In a far corner of the world, surrounded by the mighty Himalayas lies a small nation - Bhutan. This Buddhist country is known for its monasteries, friendly people, and picturesque landscape. And in this breathtaking nation, people have a surprising obsession with the phallus!
Bhutan is honestly the archetype of nature’s beauty. It is a nation that has merged Buddhist teachings with nature, traditions and legend to establish an identity unlike any. Bhutan’s weave of concepts can seem mysterious and foreign to the world, but it holds a fundamental truth that is a path towards peace for the kingdom.
Bhutan- Blessed With the Most Impressive Temples
It’s a nation whose symbols are exquisite. Its concepts are grand. Its icons are enigmatic. When Bhutan first opened its doors to visitors, people found the most perplexing sign of worship there – phalluses painted house’s facades or on the roofs pointing towards the cardinal directions.
When walking through the otherwise regular streets of this ancient kingdom, you can be sure of seeing some phallic painting on one wall or another. One might portray a phallus covered in ribbons; the other might display it wrapped in snakes.
If you’re wondering why and how did the penis worship start in the first place, then let’s look at what happened in Bhutan.
History of Phallus Worship
Bhutan’s obsessive association with phallic drawings and icons is profoundly embedded in its religious past and spiritual philosophy. The Phalluses are identified with one Drukpa Kunley, also known as the Divine Madman, an eccentric 15th-century monk who used unorthodox means to spread his teachings.
He is believed to have fired an arrow from the then-Tibet to mark a new place to spread his teachings. The arrow landed near the site of today’s Chimi Lakhang in Punakha in Bhutan. While looking for it, he came across a young girl who believed in his cause and, delighted with her allegiance, the Divine Madman spent the night with her and ‘blessed her’ with his kin.
The Divine Madman- Earning the Name
With a vow to rid people of their traditional ways, he set out to spread Buddha’s actual teachings. In his sometimes ludicrous deeds, his philandering habits and sexual connotations gained him the nickname The Divine Madman.
He used mockery and indignantly crass and lewd tactics to shed light on the ordinary people’s Buddhist teachings. Some of his most despicable acts include urinating on sacred Buddhist images, stripping bare or using harsh language in his preachings in the form of metaphors and allegories.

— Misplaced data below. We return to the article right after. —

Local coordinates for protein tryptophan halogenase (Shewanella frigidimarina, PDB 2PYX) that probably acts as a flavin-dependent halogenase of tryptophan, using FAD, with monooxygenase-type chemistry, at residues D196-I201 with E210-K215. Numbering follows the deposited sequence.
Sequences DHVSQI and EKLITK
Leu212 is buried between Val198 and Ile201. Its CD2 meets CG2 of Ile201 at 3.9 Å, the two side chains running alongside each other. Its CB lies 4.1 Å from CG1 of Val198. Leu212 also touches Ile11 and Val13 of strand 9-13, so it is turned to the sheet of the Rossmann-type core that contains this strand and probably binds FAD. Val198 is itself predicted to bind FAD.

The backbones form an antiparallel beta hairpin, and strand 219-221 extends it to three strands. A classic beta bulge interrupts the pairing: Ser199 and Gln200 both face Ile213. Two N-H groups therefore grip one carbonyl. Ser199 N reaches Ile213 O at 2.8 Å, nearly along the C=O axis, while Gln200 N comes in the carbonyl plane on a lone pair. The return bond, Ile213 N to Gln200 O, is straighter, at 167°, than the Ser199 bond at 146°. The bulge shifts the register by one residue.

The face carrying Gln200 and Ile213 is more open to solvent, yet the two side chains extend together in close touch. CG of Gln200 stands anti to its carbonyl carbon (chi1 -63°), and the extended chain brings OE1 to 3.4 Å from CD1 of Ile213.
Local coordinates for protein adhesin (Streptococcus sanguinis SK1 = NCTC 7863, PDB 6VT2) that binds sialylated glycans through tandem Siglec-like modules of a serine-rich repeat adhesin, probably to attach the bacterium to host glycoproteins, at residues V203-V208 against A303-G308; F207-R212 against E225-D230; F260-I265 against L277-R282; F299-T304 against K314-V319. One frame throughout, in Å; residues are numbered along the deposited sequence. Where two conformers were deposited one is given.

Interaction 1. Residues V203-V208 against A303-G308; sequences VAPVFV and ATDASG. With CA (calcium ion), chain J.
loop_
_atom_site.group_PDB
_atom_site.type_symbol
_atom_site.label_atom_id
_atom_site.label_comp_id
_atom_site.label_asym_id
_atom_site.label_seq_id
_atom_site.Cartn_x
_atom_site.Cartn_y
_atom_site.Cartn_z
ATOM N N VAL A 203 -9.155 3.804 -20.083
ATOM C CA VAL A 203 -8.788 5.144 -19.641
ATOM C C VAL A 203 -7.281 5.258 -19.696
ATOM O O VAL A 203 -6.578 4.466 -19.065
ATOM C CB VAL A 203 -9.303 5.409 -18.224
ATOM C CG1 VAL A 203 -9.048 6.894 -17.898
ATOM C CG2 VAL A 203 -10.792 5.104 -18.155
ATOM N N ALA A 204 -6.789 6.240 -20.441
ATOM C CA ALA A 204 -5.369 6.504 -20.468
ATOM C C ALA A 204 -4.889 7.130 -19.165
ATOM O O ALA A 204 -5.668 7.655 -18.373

Significance of Phallic Symbols in Bhutanese Culture
In Bhutan, an erect penis is believed to drive evil spirits, creatures, and rumours away. These paintings are also considered to bring good luck, and for the same reason, they are still adorning the walls of households and workplaces even after six centuries of Drukpa Kunley’s death.
There are some temples throughout this landlocked kingdom with carvings and paintings of the phallus, and many childless couples and newly married couples visit these temples to seek blessings. Some also claim that hitting a woman on the head with a fake phallus makes her bear children.
Phallic Paintings' Significance for the Houses
In Bhutan, phalluses are painted on house walls, particularly at the entrance, and phallic idols are placed on house roofs pointing to the four cardinal directions. While bringing the phalluses in the house, the monks conducting the sanctification ceremony move around the house in a procession as they play their musical instruments with it.
The lady of the house follows them holding a basket containing five wooden phallic symbols on her back. The monks precede their prayer as the basket is lifted to the roof with a rope. Those on the roof are meant to protect the family, bring prosperity, wealth, health, harmony and knowledge.
The fifth phallic sign will be on the main altar inside the building. This is supposed to bring good fortune, a sign that fertility will prevail and that the house will be full of abundance.
While many equate Drukpa Kunley with the Phallus of Bhutan, that claim is not entirely valid.
People can witness the ideology of Lama Drukpa Kunley in Chimi Lhakhang near Punakha. There have also been phallic symbols in other areas of Bhutan and Tibet. But for an authentic experience, only in Chimi Lhakhang does one feels the heavy presence of these symbols. It is said that Drukpa Kunley held a version of wood and ivory still in the hands of the main Buddhist monk.
The Divine Madman's Anecdotes
While there are hundreds of stories surrounding the mad nature of the Divine madman, some of these include his gift of the holy thread around his waist. He opted instead to use it to adorn his penis, surprisingly saying that it would bring him some luck with the ladies. That’s why there are quite a few paintings of the ribbon around the phallus.
Another anecdote is about how he purportedly urinated on a holy scroll. But by far the most famous legend that points directly to phallic symbolism is that of Lama Kunley, who used his ‘flaming thunderbolt of wisdom’ to subjugate a demon called Loro Duem, who lived in the current Dochu La Pass and terrorised all those who dared to pass by.
When the Lama learned of her crimes, he started tracking her down and chasing her out of Dochu La to the Chimi Lakhang Temple’s present site. The escaping demon changed into a dog to avoid being captured, but Kunley recognised her, killed her, and buried her in the hillock. Later, he built a black Buddhist shrine to cover her grave.
It’s genuinely fascinating to learn about the weirdest, yet most exciting stories of faraway lands, and even more bizarre that people actually practice those centuries-old stories even today. But then, life is nothing if not full of surprising stories from far-flung shores.